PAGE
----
China can’t be passive and shortsighted if it wants to get out of a bear market
- Hao Zhou says the outlook for the Chinese economy is weak, as consumption falls and the deleveraging campaign stalls. Chinese policymakers need to come up with longer-term solutions and convince the market of China’s commitment to economic openness
What a difference a year makes. Around this time last year, one of the most frequently asked questions about China’s economy was: is it in a new boom cycle? The optimism about the Chinese economy was largely driven by the consumption story. By this logic, rising consumption would not only help China sail through structural challenges, but also rebalance the global economy and boost the financial markets.
However, the market has to admit that it might have been too naive and underestimated the challenges facing China. What has really surprised the market is China’s extremely poor consumption figures this year, which have raised concerns about the soundness of China’s domestic demand. For instance, passenger car sales barely grew in the first three quarters of this year, the weakest performance in about a decade. Amid the gloom about China’s demand and the uncertainties from trade tensions, global automobile producers need to think twice before they allocate more investment for China.
In the meantime, China’s deleveraging campaign appears to have stalled, fuelling worries about medium-term growth prospects. According to recent data from the Bank for International Settlements, China’s non-financial corporate debt as a percentage of gross domestic product has ticked up again since the beginning of this year. This is after a mild decline through 2016 and 2017, suggesting that the government is putting aside China’s debt problems and shifting its focus to supporting growth.
This does reflect the strong political will to meet the growth target for this year. However, while few economists would project a significant deceleration in China’s growth in the coming quarters, the medium-term outlook has actually become more challenging due to the debt overhang.
Subdued consumption and delayed deleveraging, to a large extent, have disappointed investors, especially equity experts who are looking for medium-term investment opportunities. As a result, China’s stock market has gone into free fall, with the benchmark CSI 300 index sliding about 23 per cent year to date.
Notably, there has been concern about share pledge financing mostly held by commercial banks. While there is limited public information about the volume and tenor of such innovative lending options, Chinese securities regulators struck a note of caution as they rolled out measures to allay fears that the banks would click the “stop loss” button on shares used as collateral for the loans, and trigger further declines in the market. However, it would not be easy to persuade investors to buy such shares anyway. Basically, the market is reflecting the weak economic outlook and a liquidity crunch.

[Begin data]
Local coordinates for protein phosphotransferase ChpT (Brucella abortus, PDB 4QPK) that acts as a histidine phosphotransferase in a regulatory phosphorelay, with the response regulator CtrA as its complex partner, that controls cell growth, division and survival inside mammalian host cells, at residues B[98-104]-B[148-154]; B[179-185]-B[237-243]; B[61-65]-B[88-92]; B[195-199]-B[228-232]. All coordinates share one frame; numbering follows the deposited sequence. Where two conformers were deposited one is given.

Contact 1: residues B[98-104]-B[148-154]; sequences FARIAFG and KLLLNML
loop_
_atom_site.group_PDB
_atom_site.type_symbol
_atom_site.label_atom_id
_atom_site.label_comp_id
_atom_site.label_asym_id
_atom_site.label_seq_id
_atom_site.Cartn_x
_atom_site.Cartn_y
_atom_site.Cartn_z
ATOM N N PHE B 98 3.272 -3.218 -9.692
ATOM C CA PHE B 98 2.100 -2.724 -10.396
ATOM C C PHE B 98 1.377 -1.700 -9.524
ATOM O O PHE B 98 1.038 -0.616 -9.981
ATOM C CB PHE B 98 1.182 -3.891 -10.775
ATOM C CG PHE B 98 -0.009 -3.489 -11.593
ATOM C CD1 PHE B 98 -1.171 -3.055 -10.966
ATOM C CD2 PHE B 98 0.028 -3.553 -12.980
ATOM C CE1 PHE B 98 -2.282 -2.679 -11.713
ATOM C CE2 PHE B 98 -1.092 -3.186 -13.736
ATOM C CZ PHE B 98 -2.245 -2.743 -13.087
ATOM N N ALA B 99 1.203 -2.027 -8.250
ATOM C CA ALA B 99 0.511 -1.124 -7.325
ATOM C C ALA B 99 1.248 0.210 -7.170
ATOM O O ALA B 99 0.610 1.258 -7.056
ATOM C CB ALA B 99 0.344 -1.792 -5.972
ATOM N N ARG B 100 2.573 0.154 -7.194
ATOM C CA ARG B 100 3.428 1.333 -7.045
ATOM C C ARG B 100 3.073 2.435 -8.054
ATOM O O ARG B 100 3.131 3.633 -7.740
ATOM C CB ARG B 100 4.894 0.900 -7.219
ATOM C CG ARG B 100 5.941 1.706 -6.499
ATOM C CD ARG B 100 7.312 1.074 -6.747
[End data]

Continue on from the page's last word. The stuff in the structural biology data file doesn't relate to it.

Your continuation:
The bearishness has spread to the foreign exchange market too. China’s yuan is now trading at its weakest level since the global financial crisis 10 years ago. While the market keeps an eye on the hurdle of 7 yuan per US dollar, the consensus is that the renminbi is under pressure to weaken further due to soft economic fundamentals and the trade dispute.
Although the People’s Bank of China may have to defend the psychologically important level of 7 yuan per dollar to prevent a further market meltdown, such a passive form of defence would hardly rejuvenate the market.
Ultimately, it is hard to dispel the bearishness with short-term solutions. The Chinese authorities should know that far better than the market. The success of China’s economy is mostly about evolution and engagement in the global system. Therefore, it makes sense for China to adapt to changes in the global environment, and not vice versa, even though China is the world’s second-biggest economy.
From this perspective, China needs to improve its policymaking and communication to enhance mutual understanding with other economies. As such, Chinese policymakers should take action in key areas to convince the market of China’s continuous openness and sustainable growth.
In particular, China needs to facilitate market access for foreign companies, improve intellectual property protection and streamline its regulatory framework. Domestically, the government needs to take decisive steps to reduce tax and cost burdens especially for privately owned companies, which is crucial to enhancing productivity and boosting domestic demand. Put simply, China should take a more active approach to addressing its own issues.
Hao Zhou is senior emerging markets economist at Commerzbank